Dr. Spivak’s research interests include representations of gender, non-Western aesthetics, and the agency of art. Her interdisciplinary dissertation entitled Local Identity in the Face of Empire: Loro Ceramics of the Middle Horizon Peruvian South Coast defines and analyzes the Loro ceramic style of the south coast of Peru (c. 700-1000 CE). Undertaking the first in-depth study of Loro culture and its material remains, Dr. Spivak’s dissertation addresses the style, iconography, and objects themselves within their social, political, and natural environment, drawing on theories of ethnicity, practice, power relations, aesthetics, and gender. Dr. Spivak has assisted in archaeological projects in Peru, both excavating and performing lab work.
“Women in Opposition: The Sociopolitical Role of Loro Female Face-neck Jars” (accepted pending revisions, Cambridge Archaeological Journal).
“Metal Artifacts,” in The Nasca World, edited by Katharina Schreiber and Kevin J. Vaughn, London: Routledge Press (invited submission, forthcoming 2017).
“The Incas,” in Encyclopedia of Global Religions, edited by Wade C. Roof and Mark Juergensmeyer, pp. 545-547. Beverly Hills: SAGE Publications, 2012.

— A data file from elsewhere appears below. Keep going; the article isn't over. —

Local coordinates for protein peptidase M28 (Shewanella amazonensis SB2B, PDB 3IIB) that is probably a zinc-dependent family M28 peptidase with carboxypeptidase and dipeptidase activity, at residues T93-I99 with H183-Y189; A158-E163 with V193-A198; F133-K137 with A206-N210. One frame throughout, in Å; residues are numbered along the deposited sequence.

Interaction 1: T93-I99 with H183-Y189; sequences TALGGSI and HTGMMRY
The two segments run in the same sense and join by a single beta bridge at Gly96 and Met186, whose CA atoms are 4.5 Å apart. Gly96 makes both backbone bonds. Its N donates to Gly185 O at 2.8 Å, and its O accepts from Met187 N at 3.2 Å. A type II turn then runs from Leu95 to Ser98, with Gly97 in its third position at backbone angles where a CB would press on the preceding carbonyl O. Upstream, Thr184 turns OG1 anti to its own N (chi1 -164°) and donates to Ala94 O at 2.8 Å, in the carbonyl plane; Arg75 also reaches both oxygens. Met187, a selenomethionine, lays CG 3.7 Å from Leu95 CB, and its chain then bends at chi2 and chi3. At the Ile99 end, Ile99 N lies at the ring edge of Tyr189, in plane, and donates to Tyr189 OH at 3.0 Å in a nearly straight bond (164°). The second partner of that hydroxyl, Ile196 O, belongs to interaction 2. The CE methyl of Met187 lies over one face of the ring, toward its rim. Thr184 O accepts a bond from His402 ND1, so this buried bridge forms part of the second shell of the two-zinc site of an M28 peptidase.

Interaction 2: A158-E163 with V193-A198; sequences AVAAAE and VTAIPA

“The Women Behind the Empire: Loro Female Representations as Hidden Transcripts of Resistance,” Southeastern College Art Conference, November 1, 2013.
“Were the Nasca ‘Nasca’ During the Middle Horizon?” Society of American Archaeology, April 6, 2013.
“The Local Outside the Empire: Loro Ceramics of the Middle Horizon South Coast of Peru,” College Art Association Conference, February 23, 2012.
“The Turn of the Seasons in Early Hispanic Cuzco: Ceques, Crosses, and Liturgical Cycles,” Sacred and Profane in the Early Modern Hispanic World Symposium, Bloomington, IN, October 17, 2009.
Dr. Deborah Spivak's teaching interests include the art and archaeology of the native Americas, ritual activity and material, museum collection practices and cultural property, and the arts of Iberia.